AbstractProbabilistic forecasts of weekly and week 3–4 averages of precipitation are constructed using extended logistic regression (ELR) applied to three models (ECMWF, NCEP, and CMA) from the Subseasonal-to-Seasonal (S2S) project. Individual and multimodel ensemble (MME) forecasts are verified over the common period 1999–2010. The regression parameters are fitted separately at each grid point and lead time for the three ensemble prediction system (EPS) reforecasts with starts during January–March and July–September. The ELR produces tercile category probabilities for each model that are then averaged with equal weighting. The resulting MME forecasts are characterized by good reliability but low sharpness. A clear benefit of multimodel ensembling is to largely remove negative skill scores present in individual forecasts. The forecast skill of weekly averages is higher in winter than summer and decreases with lead time, with steep decreases after one and two weeks. Week 3–4 forecasts have more skill along the U.S. East Coast and the southwestern United States in winter, as well as over west/central U.S. regions and the intra-American sea/east Pacific during summer. Skill is also enhanced when the regression parameters are fit using spatially smoothed observations and forecasts. The skill of week 3–4 precipitation outlooks has a modest, but statistically significant, relation with ENSO and the MJO, particularly in winter over the southwestern United States.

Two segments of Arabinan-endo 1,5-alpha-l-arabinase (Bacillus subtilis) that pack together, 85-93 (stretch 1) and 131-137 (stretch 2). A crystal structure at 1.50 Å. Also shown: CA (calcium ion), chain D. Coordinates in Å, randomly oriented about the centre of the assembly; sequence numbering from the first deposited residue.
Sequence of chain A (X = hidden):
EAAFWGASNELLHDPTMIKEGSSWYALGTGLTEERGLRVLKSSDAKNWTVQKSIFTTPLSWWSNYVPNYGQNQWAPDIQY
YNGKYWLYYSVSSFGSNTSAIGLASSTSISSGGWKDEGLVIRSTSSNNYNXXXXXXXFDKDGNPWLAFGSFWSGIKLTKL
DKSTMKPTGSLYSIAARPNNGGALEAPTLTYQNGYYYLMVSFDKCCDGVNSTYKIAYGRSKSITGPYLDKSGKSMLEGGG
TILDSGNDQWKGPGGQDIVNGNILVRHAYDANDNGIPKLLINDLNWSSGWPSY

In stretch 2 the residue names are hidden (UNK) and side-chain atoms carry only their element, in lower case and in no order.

Monthly Weather Review – American Meteorological Society
Published: Oct 5, 2017
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